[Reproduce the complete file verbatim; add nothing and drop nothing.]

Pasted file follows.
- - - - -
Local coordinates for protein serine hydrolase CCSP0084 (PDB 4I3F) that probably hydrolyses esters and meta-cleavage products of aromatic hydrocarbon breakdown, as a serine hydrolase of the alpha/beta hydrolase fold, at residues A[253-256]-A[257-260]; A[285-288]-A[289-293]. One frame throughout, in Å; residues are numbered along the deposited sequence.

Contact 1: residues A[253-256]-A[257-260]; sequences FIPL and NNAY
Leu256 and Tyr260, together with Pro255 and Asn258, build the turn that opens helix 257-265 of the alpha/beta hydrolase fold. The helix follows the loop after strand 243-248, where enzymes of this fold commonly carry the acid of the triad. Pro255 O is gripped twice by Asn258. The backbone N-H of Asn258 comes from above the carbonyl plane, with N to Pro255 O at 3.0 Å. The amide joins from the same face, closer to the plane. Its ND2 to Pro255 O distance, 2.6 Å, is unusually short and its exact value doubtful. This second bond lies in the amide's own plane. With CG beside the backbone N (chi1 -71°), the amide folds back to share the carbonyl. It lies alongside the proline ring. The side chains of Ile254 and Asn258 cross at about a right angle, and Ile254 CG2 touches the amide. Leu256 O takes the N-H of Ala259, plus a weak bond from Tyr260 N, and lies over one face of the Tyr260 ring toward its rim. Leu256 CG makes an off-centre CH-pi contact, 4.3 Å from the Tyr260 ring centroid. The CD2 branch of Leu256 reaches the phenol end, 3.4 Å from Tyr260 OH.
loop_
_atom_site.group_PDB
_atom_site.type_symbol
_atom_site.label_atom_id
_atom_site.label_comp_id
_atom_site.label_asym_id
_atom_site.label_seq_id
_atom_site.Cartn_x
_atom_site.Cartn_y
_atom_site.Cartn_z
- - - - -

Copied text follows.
Local coordinates for protein serine hydrolase CCSP0084 (PDB 4I3F) that probably hydrolyses esters and meta-cleavage products of aromatic hydrocarbon breakdown, as a serine hydrolase of the alpha/beta hydrolase fold, at residues A[253-256]-A[257-260]; A[285-288]-A[289-293]. One frame throughout, in Å; residues are numbered along the deposited sequence.

Contact 1: residues A[253-256]-A[257-260]; sequences FIPL and NNAY
Leu256 and Tyr260, together with Pro255 and Asn258, build the turn that opens helix 257-265 of the alpha/beta hydrolase fold. The helix follows the loop after strand 243-248, where enzymes of this fold commonly carry the acid of the triad. Pro255 O is gripped twice by Asn258. The backbone N-H of Asn258 comes from above the carbonyl plane, with N to Pro255 O at 3.0 Å. The amide joins from the same face, closer to the plane. Its ND2 to Pro255 O distance, 2.6 Å, is unusually short and its exact value doubtful. This second bond lies in the amide's own plane. With CG beside the backbone N (chi1 -71°), the amide folds back to share the carbonyl. It lies alongside the proline ring. The side chains of Ile254 and Asn258 cross at about a right angle, and Ile254 CG2 touches the amide. Leu256 O takes the N-H of Ala259, plus a weak bond from Tyr260 N, and lies over one face of the Tyr260 ring toward its rim. Leu256 CG makes an off-centre CH-pi contact, 4.3 Å from the Tyr260 ring centroid. The CD2 branch of Leu256 reaches the phenol end, 3.4 Å from Tyr260 OH.
loop_
_atom_site.group_PDB
_atom_site.type_symbol
_atom_site.label_atom_id
_atom_site.label_comp_id
_atom_site.label_asym_id
_atom_site.label_seq_id
_atom_site.Cartn_x
_atom_site.Cartn_y
_atom_site.Cartn_z